• Are your objectives feasible?
        • Do you have an idea of the market size?
        • How much market share do you need to obtain to break even?
        • What are your fixed costs going to be? How many units do you have to sell to break even? Is it feasible?
    • VI. Marketing Research
      • Describe the market research problem and the kind of information needed. Include a statement which addresses why this information is needed.
      • Steps:
        • Research objective
        • Procedure
        • Data Analysis and Result
        • Managerial implication
      • A. Product Strategy
      • Identify how each product fits the market target.
      • Other issues that may be addressed would be new product suggestions, adjustments in the mix of existing products, and product deletion candidates.
      • B. Price Strategy
      • The overall pricing strategy (I.e., competitive, premium-priced, etc.) should be identified along with a cost/benefit analysis if applicable.
      • Identify what role you want price to play, i.e., increase share, maintenance, etc.
      VII. Market Mix Strategy for Each Market Target
      • C. Distribution Strategy
      • Describe specific distribution strategies for each market target.
      • Issues to be addressed are intensity of distribution (market coverage)
      • How distribution will be accomplished
      • Assistance provided to distributors.
      • The role of the sales force in distribution strategy should also be considered.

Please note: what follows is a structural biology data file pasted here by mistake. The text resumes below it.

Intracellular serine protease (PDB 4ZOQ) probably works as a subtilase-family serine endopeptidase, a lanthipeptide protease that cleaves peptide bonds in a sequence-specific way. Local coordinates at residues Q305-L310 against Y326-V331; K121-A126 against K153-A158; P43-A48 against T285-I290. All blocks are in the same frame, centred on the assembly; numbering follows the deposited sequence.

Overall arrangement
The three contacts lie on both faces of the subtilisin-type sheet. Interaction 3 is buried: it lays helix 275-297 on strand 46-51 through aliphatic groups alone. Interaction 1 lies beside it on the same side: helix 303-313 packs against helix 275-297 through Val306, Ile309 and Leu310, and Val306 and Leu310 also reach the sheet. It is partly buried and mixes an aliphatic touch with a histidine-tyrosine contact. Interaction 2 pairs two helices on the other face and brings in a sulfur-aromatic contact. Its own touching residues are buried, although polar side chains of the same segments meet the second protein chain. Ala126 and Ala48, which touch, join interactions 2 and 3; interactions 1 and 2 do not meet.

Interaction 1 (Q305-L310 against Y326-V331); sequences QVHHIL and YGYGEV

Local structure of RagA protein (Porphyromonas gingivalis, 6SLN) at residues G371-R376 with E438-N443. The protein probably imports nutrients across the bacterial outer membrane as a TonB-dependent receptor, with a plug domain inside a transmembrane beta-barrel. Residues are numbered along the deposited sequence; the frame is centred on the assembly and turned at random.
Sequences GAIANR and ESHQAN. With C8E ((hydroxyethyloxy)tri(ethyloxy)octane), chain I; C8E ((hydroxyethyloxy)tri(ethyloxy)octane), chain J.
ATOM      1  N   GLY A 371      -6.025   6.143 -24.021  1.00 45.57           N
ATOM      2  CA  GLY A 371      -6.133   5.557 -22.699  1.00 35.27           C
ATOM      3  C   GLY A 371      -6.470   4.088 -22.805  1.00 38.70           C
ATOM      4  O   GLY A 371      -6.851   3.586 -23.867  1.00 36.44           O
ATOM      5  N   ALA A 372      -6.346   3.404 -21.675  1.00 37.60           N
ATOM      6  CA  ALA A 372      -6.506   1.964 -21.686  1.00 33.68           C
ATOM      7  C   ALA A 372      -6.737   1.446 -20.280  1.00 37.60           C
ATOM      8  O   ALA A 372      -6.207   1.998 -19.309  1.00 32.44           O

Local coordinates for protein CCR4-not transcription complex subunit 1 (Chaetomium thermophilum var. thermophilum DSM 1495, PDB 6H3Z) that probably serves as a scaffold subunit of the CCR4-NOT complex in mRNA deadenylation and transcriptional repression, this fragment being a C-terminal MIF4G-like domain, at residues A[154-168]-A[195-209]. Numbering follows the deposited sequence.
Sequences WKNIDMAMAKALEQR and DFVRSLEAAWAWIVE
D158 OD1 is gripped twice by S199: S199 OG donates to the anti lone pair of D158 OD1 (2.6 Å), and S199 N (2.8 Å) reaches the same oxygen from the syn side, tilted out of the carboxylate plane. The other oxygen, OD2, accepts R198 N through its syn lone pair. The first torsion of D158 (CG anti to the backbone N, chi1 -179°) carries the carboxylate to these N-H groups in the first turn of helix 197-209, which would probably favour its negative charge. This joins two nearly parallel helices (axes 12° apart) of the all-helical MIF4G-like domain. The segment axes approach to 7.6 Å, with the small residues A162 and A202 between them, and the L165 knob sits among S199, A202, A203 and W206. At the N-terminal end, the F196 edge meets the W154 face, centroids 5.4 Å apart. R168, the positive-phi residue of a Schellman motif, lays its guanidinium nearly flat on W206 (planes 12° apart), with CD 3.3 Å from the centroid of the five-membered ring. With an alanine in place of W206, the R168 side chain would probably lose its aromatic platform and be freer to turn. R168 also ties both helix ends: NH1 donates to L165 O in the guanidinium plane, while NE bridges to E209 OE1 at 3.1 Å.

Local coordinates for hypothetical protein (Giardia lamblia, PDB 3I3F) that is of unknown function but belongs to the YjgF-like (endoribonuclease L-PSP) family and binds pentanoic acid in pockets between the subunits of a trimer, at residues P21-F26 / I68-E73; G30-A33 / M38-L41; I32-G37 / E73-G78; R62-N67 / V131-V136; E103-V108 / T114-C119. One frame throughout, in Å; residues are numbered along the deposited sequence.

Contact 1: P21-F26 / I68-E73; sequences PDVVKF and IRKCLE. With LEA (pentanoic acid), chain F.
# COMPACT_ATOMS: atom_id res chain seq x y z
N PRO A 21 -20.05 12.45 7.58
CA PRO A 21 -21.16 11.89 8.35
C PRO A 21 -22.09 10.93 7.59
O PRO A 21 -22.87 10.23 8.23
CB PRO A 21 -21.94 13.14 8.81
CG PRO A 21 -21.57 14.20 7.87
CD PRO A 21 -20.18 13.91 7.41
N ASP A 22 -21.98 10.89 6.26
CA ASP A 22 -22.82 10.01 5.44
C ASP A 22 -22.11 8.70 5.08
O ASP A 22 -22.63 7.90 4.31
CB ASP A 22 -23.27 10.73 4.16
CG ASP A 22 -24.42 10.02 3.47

• D. Promotion Strategy
      • Promotion strategy is used to initiate and maintain a flow of communication between the company and the market target.
      • To assist in developing the communications program, the attributes or benefits of our product should be identified for each market target.
      • How our product differs from competition (competitive advantage) should be listed.
      • The sales force’s responsibilities in fulfilling the market plan must be integrated into the promotion strategy.
      • Strategies should be listed for (1) personal selling, (2) advertising, (3) sales promotion, and (4) public relations.
    • The Why’s of Feasibility
      • You are going to specify your marketing mix.
        • Specific products/services
        • Prices
        • Place
        • Promotion
      • Be specific here. The product/service, the need it fills, the value it offers customers.
    • The Price
        • How are your products/serviced priced vis-à-vis the competition?